Common Summer Pests of the Midwest

By Julie Bawden-Davis

The Midwest's summer heat, humidity and rains attracts a variety of insatiable pests. The following critters are the most likely to show up in your backyard during the warmest months of the year.*


In its adult stage, this pest is a moth that lays eggs on the stems of squash plants in the late spring and early summer. The eggs hatch into fat, white caterpillars with brown heads that feed on the stems of squash vines, causing the plants to wilt and die. As the name suggests, the squash vine borer prefers squash, but will also attack melons and cucumbers.

  • Designation: nuisance and harmful
  • Remedy: Extract borers from wilted vines by slitting the vines open with a sharp knife and pulling out the caterpillars.1 Cover the cut portion of the vine with moist soil, and it may re-root and resume growth.Finally, remove vines as soon as the growing season is over.


Like its relative, the tomato hornworm, the tobacco hornworm is a large, green caterpillar with a horn on its head. In adult form, it is known as the hawkmoth or sphinx moth, a large moth that is sometimes mistaken for a hummingbird.2 The moth feeds on nectar, but its larvae defoliate plants in the Nightshade (tobacco) family, including tomato, pepper and potato.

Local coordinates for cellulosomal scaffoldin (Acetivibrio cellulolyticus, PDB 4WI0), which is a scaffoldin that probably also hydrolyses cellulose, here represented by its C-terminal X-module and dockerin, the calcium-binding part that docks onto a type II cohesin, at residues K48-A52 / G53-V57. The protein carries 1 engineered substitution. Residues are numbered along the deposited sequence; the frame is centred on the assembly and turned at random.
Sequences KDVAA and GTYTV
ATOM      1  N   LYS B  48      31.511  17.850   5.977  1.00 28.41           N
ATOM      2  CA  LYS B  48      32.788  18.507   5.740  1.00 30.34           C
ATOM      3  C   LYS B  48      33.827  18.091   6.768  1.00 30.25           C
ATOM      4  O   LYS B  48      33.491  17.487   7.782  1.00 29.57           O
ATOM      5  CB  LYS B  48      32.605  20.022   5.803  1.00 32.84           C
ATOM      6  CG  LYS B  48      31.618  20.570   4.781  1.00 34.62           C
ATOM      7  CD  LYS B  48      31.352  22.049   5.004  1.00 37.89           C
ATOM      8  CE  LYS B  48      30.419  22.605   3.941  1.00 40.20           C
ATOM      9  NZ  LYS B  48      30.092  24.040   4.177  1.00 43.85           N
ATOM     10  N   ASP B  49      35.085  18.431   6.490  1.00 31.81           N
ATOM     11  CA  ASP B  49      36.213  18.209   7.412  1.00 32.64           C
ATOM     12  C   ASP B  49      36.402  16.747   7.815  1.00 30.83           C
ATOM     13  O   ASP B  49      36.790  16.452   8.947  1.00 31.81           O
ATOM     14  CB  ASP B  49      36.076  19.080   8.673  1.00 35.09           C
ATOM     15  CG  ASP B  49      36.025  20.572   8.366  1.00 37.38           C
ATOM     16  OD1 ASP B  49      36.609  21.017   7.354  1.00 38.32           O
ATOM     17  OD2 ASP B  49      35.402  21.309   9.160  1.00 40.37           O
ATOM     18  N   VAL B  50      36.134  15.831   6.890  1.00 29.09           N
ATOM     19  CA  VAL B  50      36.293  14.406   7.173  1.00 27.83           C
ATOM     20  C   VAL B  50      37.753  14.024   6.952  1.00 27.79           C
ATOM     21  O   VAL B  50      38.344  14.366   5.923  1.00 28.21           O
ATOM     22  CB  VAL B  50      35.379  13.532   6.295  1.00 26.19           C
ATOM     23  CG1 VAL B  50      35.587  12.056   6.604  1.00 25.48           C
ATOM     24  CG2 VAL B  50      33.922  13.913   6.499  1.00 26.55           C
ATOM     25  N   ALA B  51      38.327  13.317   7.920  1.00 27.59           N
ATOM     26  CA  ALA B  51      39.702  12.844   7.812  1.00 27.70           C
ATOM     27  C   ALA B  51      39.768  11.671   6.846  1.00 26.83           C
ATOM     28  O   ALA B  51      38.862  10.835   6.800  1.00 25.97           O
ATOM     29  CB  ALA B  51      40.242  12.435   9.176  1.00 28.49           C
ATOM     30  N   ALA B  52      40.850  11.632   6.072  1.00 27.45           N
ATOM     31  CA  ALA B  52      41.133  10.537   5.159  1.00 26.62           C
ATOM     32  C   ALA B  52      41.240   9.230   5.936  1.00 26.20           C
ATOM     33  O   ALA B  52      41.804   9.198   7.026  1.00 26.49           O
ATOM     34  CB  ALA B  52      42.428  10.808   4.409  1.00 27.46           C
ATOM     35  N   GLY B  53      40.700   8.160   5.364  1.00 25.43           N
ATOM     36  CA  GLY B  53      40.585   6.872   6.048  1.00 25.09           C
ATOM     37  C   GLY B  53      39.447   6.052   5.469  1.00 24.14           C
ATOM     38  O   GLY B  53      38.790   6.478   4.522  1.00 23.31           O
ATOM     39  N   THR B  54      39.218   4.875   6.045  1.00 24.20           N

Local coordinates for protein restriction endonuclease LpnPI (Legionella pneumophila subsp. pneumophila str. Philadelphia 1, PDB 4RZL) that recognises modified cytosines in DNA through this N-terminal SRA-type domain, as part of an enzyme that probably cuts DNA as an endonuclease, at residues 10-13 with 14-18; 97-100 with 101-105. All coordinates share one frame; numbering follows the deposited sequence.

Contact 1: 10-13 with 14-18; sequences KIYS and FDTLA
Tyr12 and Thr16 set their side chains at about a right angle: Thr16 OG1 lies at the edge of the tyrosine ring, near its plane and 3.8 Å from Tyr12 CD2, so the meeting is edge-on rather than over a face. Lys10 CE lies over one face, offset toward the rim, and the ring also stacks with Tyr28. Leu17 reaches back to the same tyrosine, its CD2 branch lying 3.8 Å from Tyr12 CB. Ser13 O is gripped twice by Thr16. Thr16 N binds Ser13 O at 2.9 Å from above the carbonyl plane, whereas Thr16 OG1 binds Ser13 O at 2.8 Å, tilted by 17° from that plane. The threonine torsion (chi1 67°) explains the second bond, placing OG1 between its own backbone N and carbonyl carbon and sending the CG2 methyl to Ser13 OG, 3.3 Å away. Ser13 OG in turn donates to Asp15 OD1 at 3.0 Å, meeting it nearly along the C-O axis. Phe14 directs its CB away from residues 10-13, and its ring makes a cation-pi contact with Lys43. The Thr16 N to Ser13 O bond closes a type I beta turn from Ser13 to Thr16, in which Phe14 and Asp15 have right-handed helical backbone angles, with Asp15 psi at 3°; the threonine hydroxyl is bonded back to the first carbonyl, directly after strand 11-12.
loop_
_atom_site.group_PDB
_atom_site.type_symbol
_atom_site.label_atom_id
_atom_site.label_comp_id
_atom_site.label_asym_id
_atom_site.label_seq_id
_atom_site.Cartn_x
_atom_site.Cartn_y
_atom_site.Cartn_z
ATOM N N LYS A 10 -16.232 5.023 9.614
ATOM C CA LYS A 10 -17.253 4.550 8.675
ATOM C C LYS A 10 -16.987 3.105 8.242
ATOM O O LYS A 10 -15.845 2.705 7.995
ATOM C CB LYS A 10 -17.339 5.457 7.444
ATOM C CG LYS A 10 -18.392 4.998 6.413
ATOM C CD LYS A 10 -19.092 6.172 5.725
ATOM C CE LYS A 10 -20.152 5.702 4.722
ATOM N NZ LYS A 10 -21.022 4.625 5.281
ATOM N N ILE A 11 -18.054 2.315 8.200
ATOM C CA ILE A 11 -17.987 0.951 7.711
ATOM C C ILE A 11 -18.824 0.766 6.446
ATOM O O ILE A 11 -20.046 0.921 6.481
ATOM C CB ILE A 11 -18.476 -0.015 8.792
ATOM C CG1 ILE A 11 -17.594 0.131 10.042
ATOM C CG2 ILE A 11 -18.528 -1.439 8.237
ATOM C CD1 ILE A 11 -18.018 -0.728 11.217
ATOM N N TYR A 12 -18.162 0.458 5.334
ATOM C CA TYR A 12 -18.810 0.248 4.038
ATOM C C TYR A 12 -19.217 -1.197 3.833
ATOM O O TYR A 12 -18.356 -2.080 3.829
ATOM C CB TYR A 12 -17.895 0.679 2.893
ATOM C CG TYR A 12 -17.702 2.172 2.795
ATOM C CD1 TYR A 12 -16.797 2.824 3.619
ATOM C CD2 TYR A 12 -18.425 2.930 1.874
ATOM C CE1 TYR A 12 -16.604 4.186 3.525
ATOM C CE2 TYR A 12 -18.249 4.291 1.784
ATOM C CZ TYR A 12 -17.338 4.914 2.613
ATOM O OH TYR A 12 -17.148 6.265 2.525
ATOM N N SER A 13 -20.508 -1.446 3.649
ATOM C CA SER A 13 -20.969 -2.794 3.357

• Designation: nuisance and harmful
  • Remedy: Pick tobacco hornworms off of plants by hand, and then destroy them. CABBAGE WORM:

The cabbage worm adult is a white butterfly that deposits eggs on the underside of leaves of plants in the cabbage family, including cabbage, kale, kohlrabi, broccoli and Brussels sprouts. When the eggs hatch, the resulting cabbage worms feed on the leaves of these crops and can decimate entire plants.3 The cabbage worm butterfly doesn't damage plants.

  • Designation: nuisance and harmful
  • Remedy: Hand remove worms when they appear and then destroy them.

Amdro Quick Kill is a registered trademark of Central Garden & Pet Company.


1. Susan Mahr, "Squash Vine Borer, Melittia curcurbitae," The Wiscosin Master Gardener Program, July 26, 2013.

2. "Tobacco Hornworm," University of Nebraska Department of Entomology.

3. W. D. Hutchison, et al., Imported Cabbageworm, University of Minnesota, March 4, 2013.

* For a quick remedy for most of the pests listed, treat with the wide-reaching Amdro Quick Kill Outdoor Insect Killer (RTS). This ready-to-spray product kills more than 500 landscape pests, making it your go-to summer pest control for any region. Remedy time will vary, depending on the size of the garden or yard. Most control measures involve taking simple steps. Follow all product label recommendations to ensure the greatest chance of pest control.